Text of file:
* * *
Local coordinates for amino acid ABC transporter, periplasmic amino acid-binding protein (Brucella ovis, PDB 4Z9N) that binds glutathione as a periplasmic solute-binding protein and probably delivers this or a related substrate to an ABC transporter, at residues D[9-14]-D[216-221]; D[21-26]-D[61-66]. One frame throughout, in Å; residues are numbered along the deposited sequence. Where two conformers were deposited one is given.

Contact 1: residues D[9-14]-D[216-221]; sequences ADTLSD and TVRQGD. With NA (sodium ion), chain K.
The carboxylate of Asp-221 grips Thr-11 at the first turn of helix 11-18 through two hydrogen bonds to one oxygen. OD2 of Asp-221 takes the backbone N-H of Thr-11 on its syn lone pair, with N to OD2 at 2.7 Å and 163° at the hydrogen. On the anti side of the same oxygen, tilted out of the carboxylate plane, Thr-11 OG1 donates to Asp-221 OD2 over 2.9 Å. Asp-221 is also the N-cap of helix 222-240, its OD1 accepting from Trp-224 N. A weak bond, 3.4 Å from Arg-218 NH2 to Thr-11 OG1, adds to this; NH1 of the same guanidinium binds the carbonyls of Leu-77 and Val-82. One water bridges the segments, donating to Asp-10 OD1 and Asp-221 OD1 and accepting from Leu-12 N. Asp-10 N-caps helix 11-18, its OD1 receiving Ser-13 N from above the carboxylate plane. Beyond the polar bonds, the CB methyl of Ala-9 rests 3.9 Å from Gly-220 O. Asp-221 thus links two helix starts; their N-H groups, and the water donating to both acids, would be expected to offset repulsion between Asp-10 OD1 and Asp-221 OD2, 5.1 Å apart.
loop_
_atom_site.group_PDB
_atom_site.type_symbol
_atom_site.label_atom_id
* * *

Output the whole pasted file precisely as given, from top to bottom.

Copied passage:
Local coordinates for amino acid ABC transporter, periplasmic amino acid-binding protein (Brucella ovis, PDB 4Z9N) that binds glutathione as a periplasmic solute-binding protein and probably delivers this or a related substrate to an ABC transporter, at residues D[9-14]-D[216-221]; D[21-26]-D[61-66]. One frame throughout, in Å; residues are numbered along the deposited sequence. Where two conformers were deposited one is given.

Contact 1: residues D[9-14]-D[216-221]; sequences ADTLSD and TVRQGD. With NA (sodium ion), chain K.
The carboxylate of Asp-221 grips Thr-11 at the first turn of helix 11-18 through two hydrogen bonds to one oxygen. OD2 of Asp-221 takes the backbone N-H of Thr-11 on its syn lone pair, with N to OD2 at 2.7 Å and 163° at the hydrogen. On the anti side of the same oxygen, tilted out of the carboxylate plane, Thr-11 OG1 donates to Asp-221 OD2 over 2.9 Å. Asp-221 is also the N-cap of helix 222-240, its OD1 accepting from Trp-224 N. A weak bond, 3.4 Å from Arg-218 NH2 to Thr-11 OG1, adds to this; NH1 of the same guanidinium binds the carbonyls of Leu-77 and Val-82. One water bridges the segments, donating to Asp-10 OD1 and Asp-221 OD1 and accepting from Leu-12 N. Asp-10 N-caps helix 11-18, its OD1 receiving Ser-13 N from above the carboxylate plane. Beyond the polar bonds, the CB methyl of Ala-9 rests 3.9 Å from Gly-220 O. Asp-221 thus links two helix starts; their N-H groups, and the water donating to both acids, would be expected to offset repulsion between Asp-10 OD1 and Asp-221 OD2, 5.1 Å apart.
loop_
_atom_site.group_PDB
_atom_site.type_symbol
_atom_site.label_atom_id